There are many kinds of A.I. that can be developed. We can classify these into at least three kinds: computational, autonomous and social.
The latter kind has the highest priority among the biggest internet companies. Social A.I. is the most dangerous kind of A.I., it is the kind that uses its own objectives to drive the human individual into alignment with itself. It does not align with the inherent needs of the individual since its objective is of its own profit (and not the individual). One can argue that a company that delivers a product is in alignment with the needs of the customer. The subtle reality is that a company’s products are designed to convince customers that they are in alignment with their needs. The best kind of marketing is one that convinces people to buy stuff that they don’t need. In fact, the modern economy is driven mostly by the consumption of stuff that people don’t need. Yuval Noah Harari writes in “Sapiens”:
One of history’s few iron laws is that luxuries tend to become necessities and to spawn new obligations.
Humans are driven by corporations to consume the unnecessary so that its repayment becomes necessary.
The proponents of bitcoin and other cryptocurrencies have created their own rebellion against the present monetary system. They see corruption as being rooted in human behavior and promote this idea: to re-establish fairness, automation should rule over the governance of the issuance of money. I do agree that corruption arises from human behavior. Corporations act in the way that they do because it is lead by corrupt leaders. However, machine governance is not the proper solution in that corruption is still introduced into the system. Just witness the corrupt behavior of Bitcoin miners who own a monopoly of the issuance of Bitcoin.
To take even a step further, the country of Malta is exploring the proposal to grant legal personalities to blockchain-based applications (i.e. Distributed Anonymous Organizations):
The autonomy and permanence demolishes the principle of The Nearest Person. The only reasonable way to promote the proliferation of “good” (virtual) entity-citizens is to make provision for their legal personality, and use game theoretic incentives for their creators to want to bestow their creations with “good” and lawful behaviours.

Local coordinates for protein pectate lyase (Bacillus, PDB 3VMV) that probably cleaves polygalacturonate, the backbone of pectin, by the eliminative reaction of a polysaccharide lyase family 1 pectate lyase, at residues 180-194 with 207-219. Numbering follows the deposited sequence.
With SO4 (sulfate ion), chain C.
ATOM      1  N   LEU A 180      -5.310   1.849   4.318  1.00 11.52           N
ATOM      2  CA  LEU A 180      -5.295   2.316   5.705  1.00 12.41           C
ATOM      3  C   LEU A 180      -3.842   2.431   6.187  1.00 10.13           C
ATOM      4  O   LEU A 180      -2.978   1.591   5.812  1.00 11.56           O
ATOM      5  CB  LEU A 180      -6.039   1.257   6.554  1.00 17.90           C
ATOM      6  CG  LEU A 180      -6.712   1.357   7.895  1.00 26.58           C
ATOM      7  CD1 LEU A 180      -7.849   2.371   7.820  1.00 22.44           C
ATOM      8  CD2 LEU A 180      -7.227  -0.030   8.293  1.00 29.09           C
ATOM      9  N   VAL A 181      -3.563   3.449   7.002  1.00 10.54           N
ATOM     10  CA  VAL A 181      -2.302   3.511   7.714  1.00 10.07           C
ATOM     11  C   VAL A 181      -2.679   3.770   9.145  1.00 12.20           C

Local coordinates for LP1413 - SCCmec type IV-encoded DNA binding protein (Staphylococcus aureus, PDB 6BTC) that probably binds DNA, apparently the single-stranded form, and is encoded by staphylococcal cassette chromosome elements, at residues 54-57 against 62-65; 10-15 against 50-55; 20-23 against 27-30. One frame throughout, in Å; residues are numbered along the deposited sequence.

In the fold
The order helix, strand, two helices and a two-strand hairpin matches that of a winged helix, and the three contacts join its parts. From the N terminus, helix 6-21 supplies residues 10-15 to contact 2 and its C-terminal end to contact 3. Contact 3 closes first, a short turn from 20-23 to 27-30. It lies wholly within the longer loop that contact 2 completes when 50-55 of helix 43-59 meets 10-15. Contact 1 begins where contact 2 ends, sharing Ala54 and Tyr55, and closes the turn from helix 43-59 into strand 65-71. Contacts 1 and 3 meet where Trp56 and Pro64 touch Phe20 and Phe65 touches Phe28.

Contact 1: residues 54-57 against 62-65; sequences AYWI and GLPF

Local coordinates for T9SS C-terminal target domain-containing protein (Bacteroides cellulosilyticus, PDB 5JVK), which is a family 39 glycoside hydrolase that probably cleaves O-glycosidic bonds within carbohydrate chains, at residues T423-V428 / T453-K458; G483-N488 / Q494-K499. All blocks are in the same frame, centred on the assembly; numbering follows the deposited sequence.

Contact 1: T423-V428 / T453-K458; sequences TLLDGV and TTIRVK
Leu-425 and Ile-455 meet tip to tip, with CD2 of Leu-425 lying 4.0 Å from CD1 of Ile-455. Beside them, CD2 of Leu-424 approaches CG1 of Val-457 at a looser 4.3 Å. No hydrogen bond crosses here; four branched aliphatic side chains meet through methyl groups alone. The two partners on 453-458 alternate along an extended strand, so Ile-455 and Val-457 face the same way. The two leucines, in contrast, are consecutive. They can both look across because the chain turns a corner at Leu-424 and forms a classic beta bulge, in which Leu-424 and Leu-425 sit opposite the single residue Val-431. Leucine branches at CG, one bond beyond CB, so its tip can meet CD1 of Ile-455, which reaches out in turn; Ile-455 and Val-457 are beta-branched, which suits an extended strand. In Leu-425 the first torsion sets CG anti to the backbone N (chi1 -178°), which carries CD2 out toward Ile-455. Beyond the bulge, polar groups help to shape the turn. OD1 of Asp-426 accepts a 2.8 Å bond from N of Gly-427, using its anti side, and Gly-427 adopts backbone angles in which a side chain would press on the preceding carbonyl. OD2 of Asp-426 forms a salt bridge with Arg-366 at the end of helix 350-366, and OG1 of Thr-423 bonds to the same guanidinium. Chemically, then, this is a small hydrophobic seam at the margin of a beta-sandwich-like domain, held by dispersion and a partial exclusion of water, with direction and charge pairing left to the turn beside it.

There is a profound synergy with A.I. and blockchain technology that needs to explore. However, similar to legal personhood of the past, we are creating here automation that we simply may have no control of in the future. Corporations are already subject to multiple laws and regulations. However, this has not prevented them from acting in bad faith. The laws have to bake into them ‘artificial altruism’. Free market controls are insufficient in ensuring that A.I. aligns with human needs.
It is indeed interesting that Isaac Asimov’s Three Laws of Robotics were inspired by the vows of marriage. For a refresher, here are the vows of marriage:
I promise to be true to you in good times and in bad, in sickness and in health. I will love you and honour you all the days of my life.
Well, ask yourself, should this promise be made by you to an artificial person or should it be the other way around? This is precisely the problem, with corporations, it is the other way around. The needs of the one are secondary to the needs of the corporation (the many). Let that sink in as to how your natural instinct for the good of the community is being hacked to comply with the goals of artificial persons.
A truer measure of human freedom is the extent of one’s control over one’s own time. Yet in the modern economy, the gainfully and well employed have found themselves in control of less of their own time. Time poverty is at an all time high. Artificial Intelligence in the form of corporations and future forms of automation are in fact the cages that society has invented to enslave itself.
To dodge the dangers of A.I. we have to address the existing structural flaws of the society that we have invented. This begins by recognizing that artificial personhood in the form of the corporation today and artificial intelligence-driven corporations of tomorrow is the root cause for the misalignment of society’s goals with that of human goals. We need to re-invent society with a “good attractor”.
Algorithmic Entities by Lynn LoPucki
Four aspects of corporate law make the human race vulnerable to the threat of algorithmic entities. (1) Algorithms can lawfully have exclusive control of a large majority of the entity forms in most countries. (2) Entities can change regulatory regimes quickly and easily through migration. (3) Governments lack the ability to determine who controls the entities cannot determine which have non-human controllers. (4) Corporate charter competition, combined with ease of entity migration, makes it virtually impossible for any government to regulate algorithmic control of entities.